A constant sense of danger pervaded all aspects of daily life, and locked doors serve as a powerful metaphor in the book. “They never opened the front door without peeking out through the safety chain,” Kalman writes of her parents. “At my Canadian friends’ homes, only the screen doors swung shut. We’d call out our names and waltz right in.”

Kalman felt otherness as a child and a divided sense of self as an adolescent — especially as her father’s paranoia about the outside world intensified, part of a larger change she describes as a “metamorphosis.” She had relatively little concern for his well-being, however, or for her mother’s: “Even at nineteen, in college and living independently, I had yet to attain much discernible empathy for those who had raised me.” Into adulthood, she tried to ignore how her family and its history in Europe influenced the decisions she was making, including an impossible first marriage that ended tragically.

During the war, Kalman’s mother and her four sisters were shipped to Auschwitz, where Kalman’s father lost his entire first family. (The death of his young daughter, Évike, trickles like a trail of blood throughout the book, which is dedicated to her.) In ways she did not when she was younger, Kalman now defines herself “by my father’s murdered family, foremost his six-year-old daughter whose unlived destiny I’ve left unfulfilled.” She also thinks of her mother and “the bodies of her loved ones, all of whom she refused to memorialize ritually, heaped as they were among the mounds of naked limbs and trunks unyielding in the doneness of their anonymous deaths.”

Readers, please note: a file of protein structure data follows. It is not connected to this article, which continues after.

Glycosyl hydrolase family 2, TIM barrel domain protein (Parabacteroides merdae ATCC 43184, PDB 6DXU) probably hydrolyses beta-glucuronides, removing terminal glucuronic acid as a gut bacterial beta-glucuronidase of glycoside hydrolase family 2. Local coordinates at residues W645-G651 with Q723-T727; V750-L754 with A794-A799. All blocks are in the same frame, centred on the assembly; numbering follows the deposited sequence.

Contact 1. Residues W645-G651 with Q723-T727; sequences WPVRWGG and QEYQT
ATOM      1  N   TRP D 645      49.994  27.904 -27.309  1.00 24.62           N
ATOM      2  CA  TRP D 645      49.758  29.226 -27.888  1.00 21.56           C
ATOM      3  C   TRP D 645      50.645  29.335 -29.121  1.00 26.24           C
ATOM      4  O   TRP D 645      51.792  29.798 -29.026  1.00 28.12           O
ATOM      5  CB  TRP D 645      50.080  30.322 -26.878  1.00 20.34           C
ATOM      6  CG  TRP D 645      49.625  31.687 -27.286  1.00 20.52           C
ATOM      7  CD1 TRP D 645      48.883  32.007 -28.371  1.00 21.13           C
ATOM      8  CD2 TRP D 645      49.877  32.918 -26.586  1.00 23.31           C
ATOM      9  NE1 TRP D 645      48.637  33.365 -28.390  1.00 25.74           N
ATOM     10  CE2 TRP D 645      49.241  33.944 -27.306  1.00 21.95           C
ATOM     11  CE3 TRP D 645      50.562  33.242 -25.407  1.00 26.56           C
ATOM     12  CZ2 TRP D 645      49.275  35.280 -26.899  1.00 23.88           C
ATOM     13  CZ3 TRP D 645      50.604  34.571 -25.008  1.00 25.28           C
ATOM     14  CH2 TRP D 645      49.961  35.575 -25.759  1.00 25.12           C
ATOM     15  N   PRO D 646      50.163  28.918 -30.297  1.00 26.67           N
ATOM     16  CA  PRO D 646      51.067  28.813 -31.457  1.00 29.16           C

Considering their past, it’s understandable why Kalman’s parents retreated from open expressions of their faith. Many survivors of the Holocaust and of the Hungarian Uprising did the same. Unlike the shtetl Jews of Poland, Ukraine, and Belarus who fled to Canada, Hungarian immigrants were often more cosmopolitan, still proud of their former Austro-Hungarian Empire. They were largely sophisticated, highly educated, and used to walking the academic, artistic, and commercial corridors of power.

Kalman does not heap blame upon her parents for alienating her from Judaism, nor does she criticize them for their unconventional attitudes toward Canada. For all her digging into her past, however, she often seems oblivious to the full power of intergenerational trauma. Throughout Called to Testify, she hints at the reasons her mother and father behaved as they did, yet she does not thoroughly analyze the long-lasting scars their actions and words left on her psyche. Readers might contrast this approach with the one Marianne Hirsch takes in The Generation of Postmemory: Writing and Visual Culture after the Holocaust, where she unpacks the effect of inherited suffering, or with Maria Stepanova’s In Memory of Memory, her literary treatment of similar issues. Kalman seems to resist her own penetrating gaze until the final pages.